Ano Nuevo Point Trail is a hiking trail in San Mateo County, California. It is within Año Nuevo State Park. It is 1.9 miles long and begins at 109 feet altitude. Traveling the entire trail is 3.8 miles with a total elevation gain of 296 feet. Near the trailhead there is parking. Along the trail there are informations and benches. Near the end of the trail is a viewpoint.
Ano Nuevo State Reserve Professional Reviews and Guides
"This trail passes along marine terraces through coastal scrub out to Point Año Nuevo. A massive sand dune on the point offers a sweeping view over Año Nuevo Island and surrounding coastal waters. The island features an abandoned lighthouse, and is home to harbor seals, California sea lions, and Steller sea lions. An elephant seal breeding area lies on the mainland. The intimate meeting between hikers and seals along this route is unsurpassed. The hike is easy and flat, following a good trail. From the staging area, the walk is mainly in the sand. Near the point, you may encounter seals sleeping in the trail; stay as far from the animals as possible. During the breeding season, from December to March, access to the Wildlife Protection Area is only by guided walk."
--Nancy Salcedo, Best Easy Day Hikes: San Francisco (Falcon Guides).
"Año Nuevo State Reserve is home to a large population of elephant seals, the largest pinniped in the ocean. The seals come ashore at various times of the year to molt, mate, and occasionally wage bloody battles for breeding rights. An easy day hike leads you out along the Año Nuevo headlands to the scene of all this natural drama: broad sandy beaches nestled up against the dunes of the point. A limited number of visitors are allowed in each day. Call in advance for season-specific information and reservations."
--Dan Brett, Hiking the Redwood Coast (Falcon Guides).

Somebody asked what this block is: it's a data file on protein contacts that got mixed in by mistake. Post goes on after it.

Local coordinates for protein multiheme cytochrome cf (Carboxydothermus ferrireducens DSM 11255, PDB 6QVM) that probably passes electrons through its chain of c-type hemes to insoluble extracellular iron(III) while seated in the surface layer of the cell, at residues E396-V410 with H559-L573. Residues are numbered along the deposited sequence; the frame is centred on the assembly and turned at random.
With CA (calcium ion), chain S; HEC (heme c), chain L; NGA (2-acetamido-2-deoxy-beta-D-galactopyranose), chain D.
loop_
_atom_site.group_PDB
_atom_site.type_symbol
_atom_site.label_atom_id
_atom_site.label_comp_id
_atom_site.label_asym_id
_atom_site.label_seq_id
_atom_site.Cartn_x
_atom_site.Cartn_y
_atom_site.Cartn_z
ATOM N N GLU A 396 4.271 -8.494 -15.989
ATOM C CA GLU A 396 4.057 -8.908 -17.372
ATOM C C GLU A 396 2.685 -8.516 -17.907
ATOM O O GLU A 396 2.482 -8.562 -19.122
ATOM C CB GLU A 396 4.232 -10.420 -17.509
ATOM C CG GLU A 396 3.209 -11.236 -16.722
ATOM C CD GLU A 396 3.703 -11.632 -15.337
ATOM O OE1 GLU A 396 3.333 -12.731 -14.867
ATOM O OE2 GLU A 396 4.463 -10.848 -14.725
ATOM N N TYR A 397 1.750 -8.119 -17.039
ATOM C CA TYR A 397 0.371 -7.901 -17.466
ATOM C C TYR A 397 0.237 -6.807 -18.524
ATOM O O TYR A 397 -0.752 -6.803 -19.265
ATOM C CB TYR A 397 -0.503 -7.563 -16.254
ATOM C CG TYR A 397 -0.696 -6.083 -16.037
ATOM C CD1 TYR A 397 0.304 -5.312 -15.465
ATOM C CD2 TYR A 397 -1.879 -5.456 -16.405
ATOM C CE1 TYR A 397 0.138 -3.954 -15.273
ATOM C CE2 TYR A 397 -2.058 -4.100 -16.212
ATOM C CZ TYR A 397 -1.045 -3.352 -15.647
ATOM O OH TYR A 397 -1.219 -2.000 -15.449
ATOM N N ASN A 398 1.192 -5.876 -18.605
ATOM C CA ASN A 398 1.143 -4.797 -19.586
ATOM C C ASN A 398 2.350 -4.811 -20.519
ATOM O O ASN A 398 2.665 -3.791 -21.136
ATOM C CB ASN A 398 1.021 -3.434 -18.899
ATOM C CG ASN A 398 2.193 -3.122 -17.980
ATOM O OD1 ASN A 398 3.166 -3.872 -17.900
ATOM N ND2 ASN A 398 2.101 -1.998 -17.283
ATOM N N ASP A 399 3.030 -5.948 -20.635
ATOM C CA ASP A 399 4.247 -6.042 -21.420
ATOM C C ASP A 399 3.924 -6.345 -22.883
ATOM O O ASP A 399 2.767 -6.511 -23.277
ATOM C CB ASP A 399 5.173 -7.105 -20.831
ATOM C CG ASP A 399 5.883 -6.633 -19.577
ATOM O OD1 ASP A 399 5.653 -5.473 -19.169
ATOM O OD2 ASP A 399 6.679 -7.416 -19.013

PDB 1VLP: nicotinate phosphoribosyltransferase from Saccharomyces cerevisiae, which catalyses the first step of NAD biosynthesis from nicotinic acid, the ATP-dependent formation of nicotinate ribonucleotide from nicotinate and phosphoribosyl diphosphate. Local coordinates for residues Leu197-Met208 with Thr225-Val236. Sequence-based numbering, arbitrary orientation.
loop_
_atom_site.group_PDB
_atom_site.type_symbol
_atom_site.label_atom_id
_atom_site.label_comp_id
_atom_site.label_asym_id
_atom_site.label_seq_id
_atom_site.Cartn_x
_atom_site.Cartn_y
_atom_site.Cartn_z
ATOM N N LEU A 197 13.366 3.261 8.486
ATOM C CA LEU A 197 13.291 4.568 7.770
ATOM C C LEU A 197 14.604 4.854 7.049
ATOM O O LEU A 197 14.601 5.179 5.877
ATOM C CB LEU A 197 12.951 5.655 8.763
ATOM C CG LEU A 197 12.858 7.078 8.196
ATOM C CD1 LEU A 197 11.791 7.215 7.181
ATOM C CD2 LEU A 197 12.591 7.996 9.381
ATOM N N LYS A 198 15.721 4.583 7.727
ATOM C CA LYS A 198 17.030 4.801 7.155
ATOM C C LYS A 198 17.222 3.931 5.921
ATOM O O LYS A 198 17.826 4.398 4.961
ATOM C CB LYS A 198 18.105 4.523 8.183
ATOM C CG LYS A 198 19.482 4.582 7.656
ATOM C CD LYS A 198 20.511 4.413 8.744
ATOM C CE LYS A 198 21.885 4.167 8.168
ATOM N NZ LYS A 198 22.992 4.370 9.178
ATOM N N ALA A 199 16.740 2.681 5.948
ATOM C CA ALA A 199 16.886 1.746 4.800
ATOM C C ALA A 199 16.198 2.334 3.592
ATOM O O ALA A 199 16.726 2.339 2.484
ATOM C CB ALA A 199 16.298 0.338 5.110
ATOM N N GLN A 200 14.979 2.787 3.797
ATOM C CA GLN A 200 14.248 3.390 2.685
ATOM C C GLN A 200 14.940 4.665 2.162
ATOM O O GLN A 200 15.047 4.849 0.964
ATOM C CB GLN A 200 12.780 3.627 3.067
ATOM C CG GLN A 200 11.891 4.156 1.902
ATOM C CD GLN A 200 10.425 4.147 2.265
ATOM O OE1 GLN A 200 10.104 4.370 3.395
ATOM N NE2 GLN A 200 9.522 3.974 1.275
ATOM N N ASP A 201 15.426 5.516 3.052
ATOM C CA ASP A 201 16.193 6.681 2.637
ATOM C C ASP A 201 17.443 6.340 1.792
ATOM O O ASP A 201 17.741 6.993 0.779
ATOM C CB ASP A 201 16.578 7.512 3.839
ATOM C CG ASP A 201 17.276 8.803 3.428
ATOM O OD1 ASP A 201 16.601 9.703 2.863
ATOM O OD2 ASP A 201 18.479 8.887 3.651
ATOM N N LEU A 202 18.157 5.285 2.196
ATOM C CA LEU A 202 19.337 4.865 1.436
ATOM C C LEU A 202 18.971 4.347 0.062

"For a truly unique experience, take this easy hike (self-guided or with a docent) through scrub-lined coastal bluffs, dunes, and flowerspeckled grasslands to watch giant, molting elephant seals bask on beaches, visible from viewpoints along the trail.
You’ll see migrating birds and other sea mammals invading a nineteenth-century lighthouse. The human history is rich here too, with a shipwreck, midden sites of the Quiroste Indians who lived peacefully here for thousands of years, an 1862 dairy farm, and more."
--Linda Hamilton, Hiking the San Francisco Bay Area (Falcon Guides).
"Come here to watch the elephant seals in their yearly rituals. From April through November, you can hike the trail yourself, but you must obtain a hiking permit to enter the Wildlife Protection Area at Año Nuevo Point. Molting elephant seals bask on beaches that are visible from viewpoints along the designated path. During the December 15 to March 31 breeding season, you can see the reserve only by joining one of the regularly scheduled guided walks. These highly informative walks have been designed to minimize disturbance to the animals and their natural habitat. Advance reservations are recommended and can be made as early as October. Beyond the seals, you’ll find another 4,500 acres in the park to explore. Trails Surface: Loose sand and some rocks."
--Linda Hamilton, Best Hikes Near San Francisco (Falcon Guides).
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